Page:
Type 1 diabetes mellitus is an autoimmune disease where both genetic and environmental factors, such as diet, combine to trigger the disease. Type 1 diabetes has been found to occur more frequently in individuals who also suffer from coeliac disease. This may be because both diseases share the same genetic risk factors and exposure to gluten could potentially be a dietary risk factor for both diseases.
This is where we turn to the non-obese diabetic or NOD mouse. First developed in 1980 in Japan, this mouse spontaneously develops Type 1 diabetes as its immune system attacks the cells of its own pancreas, with 60-80% of females and 20-30% in male mice becoming diabetic. This mouse has been used as one model in research to try and understand Type 1 diabetes in human.
Back in 1999, evidence was suggesting that plant proteins in the diet of NOD mice was the environmental factor that was triggering their diabetes, particularly wheat and soy proteins. David Funda and his colleagues from Copenhagen and Prague decided to test this by feeding NOD mice either regular mouse food made from cereals and legumes, or a gluten-free equivalent of the the same diet with the wheat removed.
They found that by feeding the diet without wheat, the NOD mice develop far less diabetes and occurred later in life, compared to those fed the regular food.
Source: Funda, 1999.
This dramatic result suggested that gluten was a key factor in triggering diabetes in these mice. It should be noted that they fed the sames diets to the mothers of these mice so that the mice used in the study also had/didn’t have exposure to gluten before they were born. The same authors have recently shown that it is exposure during pregnancy that is most important in triggering diabetes in these mice (Antvorskov 2016).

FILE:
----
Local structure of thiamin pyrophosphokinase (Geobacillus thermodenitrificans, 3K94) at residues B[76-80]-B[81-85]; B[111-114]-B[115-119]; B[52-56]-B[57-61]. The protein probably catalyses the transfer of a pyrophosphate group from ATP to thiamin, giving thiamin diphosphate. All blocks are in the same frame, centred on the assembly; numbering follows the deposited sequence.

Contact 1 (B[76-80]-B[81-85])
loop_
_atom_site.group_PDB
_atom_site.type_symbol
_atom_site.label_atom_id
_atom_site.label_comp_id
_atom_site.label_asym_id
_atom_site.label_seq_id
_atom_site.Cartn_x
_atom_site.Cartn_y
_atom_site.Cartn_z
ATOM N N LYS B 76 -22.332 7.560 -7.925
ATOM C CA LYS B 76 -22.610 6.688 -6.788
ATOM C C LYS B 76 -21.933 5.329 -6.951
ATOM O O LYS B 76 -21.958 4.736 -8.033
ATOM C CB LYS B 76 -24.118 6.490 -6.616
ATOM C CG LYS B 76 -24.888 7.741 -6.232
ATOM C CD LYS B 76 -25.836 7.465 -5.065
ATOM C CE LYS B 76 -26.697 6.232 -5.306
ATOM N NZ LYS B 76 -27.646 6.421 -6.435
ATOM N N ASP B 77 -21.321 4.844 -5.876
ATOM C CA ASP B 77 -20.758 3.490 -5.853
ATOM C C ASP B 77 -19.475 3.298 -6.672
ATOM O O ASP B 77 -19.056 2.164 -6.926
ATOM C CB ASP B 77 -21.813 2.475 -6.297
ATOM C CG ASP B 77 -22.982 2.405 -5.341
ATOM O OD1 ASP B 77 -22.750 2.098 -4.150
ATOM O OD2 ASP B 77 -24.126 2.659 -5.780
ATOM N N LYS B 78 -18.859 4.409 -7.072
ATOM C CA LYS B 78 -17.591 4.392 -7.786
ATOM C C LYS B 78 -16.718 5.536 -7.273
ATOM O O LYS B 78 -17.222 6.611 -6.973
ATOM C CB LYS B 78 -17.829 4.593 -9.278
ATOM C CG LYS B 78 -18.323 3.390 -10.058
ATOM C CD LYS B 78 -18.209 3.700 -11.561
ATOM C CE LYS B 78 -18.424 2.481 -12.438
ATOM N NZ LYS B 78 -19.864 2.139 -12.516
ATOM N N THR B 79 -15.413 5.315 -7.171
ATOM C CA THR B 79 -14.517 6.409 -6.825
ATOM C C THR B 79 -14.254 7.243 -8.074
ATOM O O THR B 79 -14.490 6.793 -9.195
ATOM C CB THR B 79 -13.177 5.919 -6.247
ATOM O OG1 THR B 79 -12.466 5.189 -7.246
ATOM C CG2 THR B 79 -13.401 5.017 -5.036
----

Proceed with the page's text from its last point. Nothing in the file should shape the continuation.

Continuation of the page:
The details of these diets and the ingredients used are shown in the table below. If you take the wheat out you have to replace it with sometime to keep the levels of proteins the same. In this case, they replaced it with meat protein while trying to keep other nutrients at similar levels.
Source: Funda, 1999.
However, it is good science to try to find evidence that the effect you saw was actually caused by the thing you think caused it. Was it actually gluten triggering the diabetes in these mice?
To test this, the same authors carried out another study using the same diets and the same type of mice as before. Only, this time, they included a third group of mice that were fed the wheat-free/gluten-free diet with pure gluten added back in (Funda, 2008).
Source: (Funda, 2008).
Perhaps surprisingly, as you can see from the chart above, the mice fed the gluten-free diet with added gluten were protected from diabetes just as much as those fed the gluten-free diet. This suggested that the story wasn’t so simple as first thought.
In fact, the diet with added gluten contained rather more gluten than the normal diet, as the scientists were expecting it to have a bad effect, but they wanted to make sure it was bad.